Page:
Jack Edwards – 20 Questions
- Could you nominate for us two recordings (artist/title/source album) that make sense as night time listening and two that make sense as daytime listening?
Night time listening:
Tom Waits’ “Take It With Me” from Mule Variations – There’s something so human and intimate about this record. When I listen to it with headphones, I feel like Tom Waits is sat right next to me playing. He never feels the need to over-cook a song like this one, but I have to change the album over before the next track “Come On Up To The House” comes on, or else I’ll start wailing along and wake up the whole house.
Ryan Adams “You Will Always Be The Same” from the album: Demolition – I’m a huge Ryan Adams fan, and I love the way he sings this one. The lyrics are beautiful too, they grab my brain’s attention just long enough for it to forget about the day so I can fall asleep.
I’m generally quite active during the day; I don’t sit still for long. So I listen to more upbeat music whilst I’m out and about. I love “Empty Arms” by Stevie Ray Vaughan (from the album The Sky Is Crying), it just grooves and bounces, and no-one can play like SRV could.
I also listen to things like “Driven To Tears” by The Police (from the album Zenyatta Mondatta). I love the lyrics and the contrast between the verse and chorus sections. Songs just aren’t made like that anymore.
- It has been said that you shouldn’t write songs when you’re in love ..what are your thoughts on this notion?
I don’t necessarily think that’s right, because love has so many different forms. People who were obviously in love wrote some of the greatest songs of all time. One of the most heartfelt songs I’ve ever heard was Joni Mitchell’s “A Case Of You”, and that’s a song about the despair people sometimes feel because of love. Some people are in love with someone who will never love them back – there’s a song or two in that.
- Have you ever in your life/would you ever take part in a song or singing contest?
I wouldn’t take part in a contest that was strictly for singing. I’ve been in contests that were for song writing and to show what I’m made of as an artist.
For me, these TV contests like ‘The Voice’ and ‘X Factor’ have completely missed the point when it comes to singing. It’s all about the vocal acrobatics these days, rather than singing the song with meaning and integrity, so that it resonates with people. To me, it’s very important that a singer doesn’t get in the way of the song. The song comes first.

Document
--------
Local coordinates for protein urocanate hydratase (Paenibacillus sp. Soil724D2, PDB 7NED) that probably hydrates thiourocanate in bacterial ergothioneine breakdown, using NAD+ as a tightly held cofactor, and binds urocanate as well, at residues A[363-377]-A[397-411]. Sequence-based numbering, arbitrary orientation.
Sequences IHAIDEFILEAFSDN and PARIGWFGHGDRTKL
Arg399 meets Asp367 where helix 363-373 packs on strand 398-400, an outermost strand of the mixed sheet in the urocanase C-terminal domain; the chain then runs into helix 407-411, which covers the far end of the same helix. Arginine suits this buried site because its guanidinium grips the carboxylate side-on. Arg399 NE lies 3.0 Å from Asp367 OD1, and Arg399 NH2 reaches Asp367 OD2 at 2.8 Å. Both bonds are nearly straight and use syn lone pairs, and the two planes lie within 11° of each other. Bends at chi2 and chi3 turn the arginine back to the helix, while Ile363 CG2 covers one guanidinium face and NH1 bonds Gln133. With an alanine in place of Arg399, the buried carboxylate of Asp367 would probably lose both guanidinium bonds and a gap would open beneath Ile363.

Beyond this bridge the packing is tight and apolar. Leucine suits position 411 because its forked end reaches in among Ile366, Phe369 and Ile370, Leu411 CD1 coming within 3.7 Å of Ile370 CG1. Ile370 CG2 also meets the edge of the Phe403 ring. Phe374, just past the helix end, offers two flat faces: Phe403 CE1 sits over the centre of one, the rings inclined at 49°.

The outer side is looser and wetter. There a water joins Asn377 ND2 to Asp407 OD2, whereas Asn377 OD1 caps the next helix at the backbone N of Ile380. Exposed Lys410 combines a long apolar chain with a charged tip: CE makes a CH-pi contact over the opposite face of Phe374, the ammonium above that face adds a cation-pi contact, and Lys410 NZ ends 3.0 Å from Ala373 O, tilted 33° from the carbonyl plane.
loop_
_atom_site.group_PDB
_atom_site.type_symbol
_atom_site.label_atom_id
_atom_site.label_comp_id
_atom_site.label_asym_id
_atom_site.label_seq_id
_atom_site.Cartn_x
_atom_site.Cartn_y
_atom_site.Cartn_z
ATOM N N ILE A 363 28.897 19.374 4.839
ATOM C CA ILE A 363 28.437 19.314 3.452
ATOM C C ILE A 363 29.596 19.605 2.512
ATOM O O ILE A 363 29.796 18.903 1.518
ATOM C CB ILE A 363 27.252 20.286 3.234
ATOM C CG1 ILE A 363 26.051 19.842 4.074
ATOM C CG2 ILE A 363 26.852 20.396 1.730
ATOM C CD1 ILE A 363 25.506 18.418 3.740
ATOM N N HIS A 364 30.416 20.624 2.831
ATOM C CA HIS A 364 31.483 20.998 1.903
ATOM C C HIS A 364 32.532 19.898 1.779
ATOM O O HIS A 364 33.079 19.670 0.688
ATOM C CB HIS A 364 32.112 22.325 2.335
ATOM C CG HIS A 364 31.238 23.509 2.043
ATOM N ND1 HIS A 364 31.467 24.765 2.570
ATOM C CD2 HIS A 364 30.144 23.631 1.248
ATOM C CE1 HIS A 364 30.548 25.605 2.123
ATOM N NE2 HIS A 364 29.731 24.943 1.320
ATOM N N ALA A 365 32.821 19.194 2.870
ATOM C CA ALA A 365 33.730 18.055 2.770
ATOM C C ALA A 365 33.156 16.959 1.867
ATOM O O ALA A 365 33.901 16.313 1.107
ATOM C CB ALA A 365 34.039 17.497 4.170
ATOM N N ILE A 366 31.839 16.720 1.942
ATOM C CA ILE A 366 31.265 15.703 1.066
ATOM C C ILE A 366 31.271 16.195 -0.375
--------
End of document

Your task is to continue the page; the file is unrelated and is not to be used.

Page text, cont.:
- You receive two free tickets to a festival – where would you prefer this to be? What three acts would you like to see?
I’ve not been to SXSW yet, so I’d like to go see Ryan Adams, John Mayer and Monte Montgomery.
- The radio is playing…what song would you cross the room to turn UP and what song would you cross the room to turn OFF?
I’d cross the room to turn up “Bartender and the Thief” by Stereophonics
I’d cross the Grand Canyon to turn off ‘Anaconda’ by Nicki Minaj.
- The third track on an album is often a gem – can you think of any? (artist/title/source album) – as many as you like!!!
‘Gasoline’ by Audioslave, from their first album. That is an absolute diamond. Big riff, grooving drums, Chris Cornell.
- Name a song or instrumental that fades too early, for you (artist/title)
“La Cienega Just Smiled” by Ryan Adams, from the album Gold. There’s a guitar line that sits on the strings and piano. It just keeps repeating over and over at the end of the song, and I wish it would just go on forever and ever – it’s like I’m watching a sailing ship full of all my family glide off into the horizon, I can’t take my eyes off it.
- Which song – any artist, any title – would have made a fine single release? IF it had been a SINGLE! – why do you think this?
“Rowing” by Soundgarden, from one of their more recent albums King Animal. I’ve chosen this for quite selfish reasons really; I’d just love to hear it on Radio 1 alongside some of their other selections. It’s a really muscular and emotive song, again with a huge riff. It has a really great break into the middle section too. I think it’d catch on with the masses!
- A recording that makes you laugh ….intentionally or otherwise! (artist/track/source album)
There’s a song called “On Again! On Again!” by a Yorkshire songwriter called Jake Thackray. Many people don’t know about him but he was a genius, with lyrics and guitar playing. He had that dry Yorkshire humour that was perfect for writing comedy songs. I think “On Again! On Again!” was the name of the album the track appeared on, too.
- David Bowie and Annie Lennox record a duet of one of your songs – what song do they sing? And who backs them?
They’d definitely sing “The Wolf” from my latest EP Love & Luck. My dream backing band would be Steve Jordan on drums, Stevie Ray Vaughan on guitar, Pino Palladino on bass and Freddie Mercury would be brought in on Piano too. And of course, if Freddie decided to join in with BV’s, that would be fantastic!
- An acoustic gem? What song/tune and who by? What’s the appeal?
If it counts, I love the song “Skinny Love” by Bon Iver. The sentiment of that song is so unique. It’s such a raw song, that’s what makes it so attractive.